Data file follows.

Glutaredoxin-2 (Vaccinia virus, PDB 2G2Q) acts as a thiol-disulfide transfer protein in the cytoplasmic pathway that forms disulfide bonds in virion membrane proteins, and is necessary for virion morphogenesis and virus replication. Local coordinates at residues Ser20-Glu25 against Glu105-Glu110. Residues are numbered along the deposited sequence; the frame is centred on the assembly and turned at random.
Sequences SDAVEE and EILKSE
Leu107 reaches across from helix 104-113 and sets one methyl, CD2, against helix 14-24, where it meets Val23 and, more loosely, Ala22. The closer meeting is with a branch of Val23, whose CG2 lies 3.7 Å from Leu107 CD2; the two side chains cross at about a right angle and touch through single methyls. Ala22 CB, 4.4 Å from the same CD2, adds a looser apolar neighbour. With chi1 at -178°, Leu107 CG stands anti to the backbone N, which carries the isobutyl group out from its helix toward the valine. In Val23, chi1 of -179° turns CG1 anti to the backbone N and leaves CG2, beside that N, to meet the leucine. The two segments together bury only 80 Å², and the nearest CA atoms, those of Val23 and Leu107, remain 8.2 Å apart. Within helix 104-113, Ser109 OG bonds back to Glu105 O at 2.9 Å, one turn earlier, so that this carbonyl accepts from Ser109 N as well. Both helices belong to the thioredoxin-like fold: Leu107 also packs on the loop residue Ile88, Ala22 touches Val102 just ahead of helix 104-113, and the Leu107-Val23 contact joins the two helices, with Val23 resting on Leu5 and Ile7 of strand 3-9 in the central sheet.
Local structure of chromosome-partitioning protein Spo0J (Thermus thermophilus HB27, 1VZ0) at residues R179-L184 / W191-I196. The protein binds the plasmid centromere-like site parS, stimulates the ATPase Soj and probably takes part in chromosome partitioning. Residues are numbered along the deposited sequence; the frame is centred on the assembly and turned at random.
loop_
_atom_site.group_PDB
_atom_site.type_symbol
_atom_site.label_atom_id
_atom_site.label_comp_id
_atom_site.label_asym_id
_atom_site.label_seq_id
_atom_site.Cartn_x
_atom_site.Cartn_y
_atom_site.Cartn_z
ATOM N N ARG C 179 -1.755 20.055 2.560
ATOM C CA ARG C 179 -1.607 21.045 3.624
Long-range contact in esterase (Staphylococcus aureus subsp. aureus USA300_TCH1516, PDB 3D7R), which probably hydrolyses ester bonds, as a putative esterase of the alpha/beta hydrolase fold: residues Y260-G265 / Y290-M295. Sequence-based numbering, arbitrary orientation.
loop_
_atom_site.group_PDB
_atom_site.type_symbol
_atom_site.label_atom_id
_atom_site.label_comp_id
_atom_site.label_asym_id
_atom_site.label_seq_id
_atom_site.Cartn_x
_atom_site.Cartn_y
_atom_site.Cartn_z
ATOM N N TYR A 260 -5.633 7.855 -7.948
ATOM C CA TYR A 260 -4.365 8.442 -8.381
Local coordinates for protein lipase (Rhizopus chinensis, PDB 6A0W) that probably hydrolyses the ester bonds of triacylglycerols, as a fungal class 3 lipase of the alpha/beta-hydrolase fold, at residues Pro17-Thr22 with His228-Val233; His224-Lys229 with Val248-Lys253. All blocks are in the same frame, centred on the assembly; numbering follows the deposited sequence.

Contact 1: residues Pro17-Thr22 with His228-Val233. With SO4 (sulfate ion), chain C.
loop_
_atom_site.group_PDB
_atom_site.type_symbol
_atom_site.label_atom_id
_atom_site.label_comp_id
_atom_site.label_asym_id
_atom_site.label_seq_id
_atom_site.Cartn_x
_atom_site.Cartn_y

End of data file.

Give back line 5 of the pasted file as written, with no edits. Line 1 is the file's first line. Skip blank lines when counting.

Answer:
loop_